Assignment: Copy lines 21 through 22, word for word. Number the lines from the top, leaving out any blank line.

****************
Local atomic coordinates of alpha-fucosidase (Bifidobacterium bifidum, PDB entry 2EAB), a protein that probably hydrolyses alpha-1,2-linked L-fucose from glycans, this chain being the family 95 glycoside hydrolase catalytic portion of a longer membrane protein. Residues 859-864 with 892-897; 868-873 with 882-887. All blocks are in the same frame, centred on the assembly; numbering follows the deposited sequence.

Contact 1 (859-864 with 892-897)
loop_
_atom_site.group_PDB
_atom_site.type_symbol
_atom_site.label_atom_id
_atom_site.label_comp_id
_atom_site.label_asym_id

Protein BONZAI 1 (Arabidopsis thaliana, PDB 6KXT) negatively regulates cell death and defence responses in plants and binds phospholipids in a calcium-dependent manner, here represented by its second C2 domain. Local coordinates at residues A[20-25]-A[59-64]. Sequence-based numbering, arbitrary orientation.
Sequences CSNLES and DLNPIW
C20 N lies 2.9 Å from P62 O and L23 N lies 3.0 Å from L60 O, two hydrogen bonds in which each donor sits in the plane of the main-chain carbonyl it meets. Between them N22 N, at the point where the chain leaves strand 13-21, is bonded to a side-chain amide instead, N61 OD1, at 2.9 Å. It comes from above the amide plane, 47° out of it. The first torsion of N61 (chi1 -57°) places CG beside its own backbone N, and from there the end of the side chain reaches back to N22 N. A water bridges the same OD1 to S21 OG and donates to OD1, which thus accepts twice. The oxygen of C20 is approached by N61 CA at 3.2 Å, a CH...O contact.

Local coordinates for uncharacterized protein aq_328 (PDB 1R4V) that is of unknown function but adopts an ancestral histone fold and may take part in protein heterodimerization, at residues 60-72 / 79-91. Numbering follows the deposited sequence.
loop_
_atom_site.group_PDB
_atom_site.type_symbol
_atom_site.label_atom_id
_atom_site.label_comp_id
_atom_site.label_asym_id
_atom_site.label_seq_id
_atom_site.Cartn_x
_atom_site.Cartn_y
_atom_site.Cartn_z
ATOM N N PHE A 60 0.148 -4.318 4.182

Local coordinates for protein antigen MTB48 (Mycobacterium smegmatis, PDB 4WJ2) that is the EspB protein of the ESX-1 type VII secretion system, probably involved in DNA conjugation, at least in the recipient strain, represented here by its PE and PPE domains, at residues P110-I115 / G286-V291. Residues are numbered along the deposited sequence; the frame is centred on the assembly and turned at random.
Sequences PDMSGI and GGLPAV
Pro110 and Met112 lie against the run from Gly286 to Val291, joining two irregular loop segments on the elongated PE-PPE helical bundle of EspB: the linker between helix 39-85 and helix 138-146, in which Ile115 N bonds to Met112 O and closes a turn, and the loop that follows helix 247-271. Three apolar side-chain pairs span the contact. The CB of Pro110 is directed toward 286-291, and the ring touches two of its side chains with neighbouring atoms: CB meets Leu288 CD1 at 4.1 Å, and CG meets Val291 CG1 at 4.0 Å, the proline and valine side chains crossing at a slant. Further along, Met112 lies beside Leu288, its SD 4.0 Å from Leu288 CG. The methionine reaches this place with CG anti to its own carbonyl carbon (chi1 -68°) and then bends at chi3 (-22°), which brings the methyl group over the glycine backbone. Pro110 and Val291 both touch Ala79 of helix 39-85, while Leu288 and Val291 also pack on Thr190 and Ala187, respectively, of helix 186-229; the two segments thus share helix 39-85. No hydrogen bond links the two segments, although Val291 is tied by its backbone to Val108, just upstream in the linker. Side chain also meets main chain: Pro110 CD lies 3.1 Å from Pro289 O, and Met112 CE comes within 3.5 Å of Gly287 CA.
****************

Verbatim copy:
_atom_site.Cartn_y
_atom_site.Cartn_z